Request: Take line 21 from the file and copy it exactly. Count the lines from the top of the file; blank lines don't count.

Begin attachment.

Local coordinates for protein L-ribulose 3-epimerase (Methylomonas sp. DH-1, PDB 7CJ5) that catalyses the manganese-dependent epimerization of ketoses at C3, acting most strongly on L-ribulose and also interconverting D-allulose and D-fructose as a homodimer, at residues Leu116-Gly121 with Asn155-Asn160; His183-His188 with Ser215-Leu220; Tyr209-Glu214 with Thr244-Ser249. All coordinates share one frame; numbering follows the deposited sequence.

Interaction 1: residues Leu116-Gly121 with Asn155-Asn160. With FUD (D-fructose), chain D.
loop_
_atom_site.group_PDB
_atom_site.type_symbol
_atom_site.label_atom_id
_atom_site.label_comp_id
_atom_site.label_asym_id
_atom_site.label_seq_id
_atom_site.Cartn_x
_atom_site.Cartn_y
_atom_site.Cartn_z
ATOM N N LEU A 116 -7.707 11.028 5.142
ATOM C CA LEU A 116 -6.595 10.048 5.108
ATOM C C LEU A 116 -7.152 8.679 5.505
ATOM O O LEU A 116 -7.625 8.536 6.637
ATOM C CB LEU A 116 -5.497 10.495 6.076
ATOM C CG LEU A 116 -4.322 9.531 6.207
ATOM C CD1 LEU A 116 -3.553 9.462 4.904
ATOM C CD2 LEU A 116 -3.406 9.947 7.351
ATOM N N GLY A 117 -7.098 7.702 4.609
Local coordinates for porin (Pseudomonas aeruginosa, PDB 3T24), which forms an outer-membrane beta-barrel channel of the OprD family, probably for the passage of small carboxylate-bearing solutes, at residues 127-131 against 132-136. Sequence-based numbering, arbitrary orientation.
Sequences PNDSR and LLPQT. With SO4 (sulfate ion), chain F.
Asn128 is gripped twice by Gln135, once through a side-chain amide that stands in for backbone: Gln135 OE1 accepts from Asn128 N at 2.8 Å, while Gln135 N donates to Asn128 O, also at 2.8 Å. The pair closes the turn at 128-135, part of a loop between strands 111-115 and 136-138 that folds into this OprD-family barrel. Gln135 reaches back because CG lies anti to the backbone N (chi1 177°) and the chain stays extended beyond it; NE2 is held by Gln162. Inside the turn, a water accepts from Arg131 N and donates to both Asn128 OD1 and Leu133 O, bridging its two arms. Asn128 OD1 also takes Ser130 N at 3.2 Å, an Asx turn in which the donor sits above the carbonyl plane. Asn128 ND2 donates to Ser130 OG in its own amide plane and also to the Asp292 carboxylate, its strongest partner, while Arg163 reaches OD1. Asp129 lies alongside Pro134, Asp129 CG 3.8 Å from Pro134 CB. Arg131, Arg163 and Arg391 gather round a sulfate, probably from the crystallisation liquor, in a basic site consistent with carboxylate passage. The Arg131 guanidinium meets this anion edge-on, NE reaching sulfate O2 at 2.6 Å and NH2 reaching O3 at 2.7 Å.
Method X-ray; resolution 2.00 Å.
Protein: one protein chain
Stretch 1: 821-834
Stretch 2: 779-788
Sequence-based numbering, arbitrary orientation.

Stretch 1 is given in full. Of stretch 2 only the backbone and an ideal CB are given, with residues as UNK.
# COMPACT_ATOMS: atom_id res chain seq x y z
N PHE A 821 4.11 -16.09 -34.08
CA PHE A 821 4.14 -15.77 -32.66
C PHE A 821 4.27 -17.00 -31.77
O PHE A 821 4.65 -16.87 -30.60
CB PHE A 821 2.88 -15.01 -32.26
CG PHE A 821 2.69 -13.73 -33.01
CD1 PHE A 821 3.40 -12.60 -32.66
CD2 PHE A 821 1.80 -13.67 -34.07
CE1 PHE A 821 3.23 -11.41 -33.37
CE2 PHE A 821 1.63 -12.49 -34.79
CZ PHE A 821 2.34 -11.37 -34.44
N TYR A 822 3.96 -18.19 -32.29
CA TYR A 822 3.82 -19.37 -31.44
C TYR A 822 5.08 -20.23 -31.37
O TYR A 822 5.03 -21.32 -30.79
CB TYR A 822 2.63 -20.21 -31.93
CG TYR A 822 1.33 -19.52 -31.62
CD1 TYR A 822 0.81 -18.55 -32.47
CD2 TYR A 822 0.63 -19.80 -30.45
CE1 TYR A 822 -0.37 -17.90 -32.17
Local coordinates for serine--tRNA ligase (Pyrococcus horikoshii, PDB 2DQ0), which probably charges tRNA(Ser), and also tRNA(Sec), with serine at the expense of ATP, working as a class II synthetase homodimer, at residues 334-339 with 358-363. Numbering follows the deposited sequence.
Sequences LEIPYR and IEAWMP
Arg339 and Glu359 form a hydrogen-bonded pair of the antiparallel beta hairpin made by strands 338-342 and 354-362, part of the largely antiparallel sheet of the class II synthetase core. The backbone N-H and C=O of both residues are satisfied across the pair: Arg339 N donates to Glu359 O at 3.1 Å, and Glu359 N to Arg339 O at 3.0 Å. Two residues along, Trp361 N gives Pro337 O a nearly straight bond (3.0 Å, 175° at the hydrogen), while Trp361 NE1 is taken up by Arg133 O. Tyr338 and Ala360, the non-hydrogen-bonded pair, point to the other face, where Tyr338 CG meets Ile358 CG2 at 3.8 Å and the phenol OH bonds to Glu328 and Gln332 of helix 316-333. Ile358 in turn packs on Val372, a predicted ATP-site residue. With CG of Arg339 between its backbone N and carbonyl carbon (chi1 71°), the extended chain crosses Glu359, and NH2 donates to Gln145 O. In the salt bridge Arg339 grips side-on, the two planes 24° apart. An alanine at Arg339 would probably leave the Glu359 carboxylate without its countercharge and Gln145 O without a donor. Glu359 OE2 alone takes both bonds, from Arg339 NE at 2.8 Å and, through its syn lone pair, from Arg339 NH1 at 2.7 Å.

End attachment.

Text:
ATOM N N GLY A 117 -7.098 7.702 4.609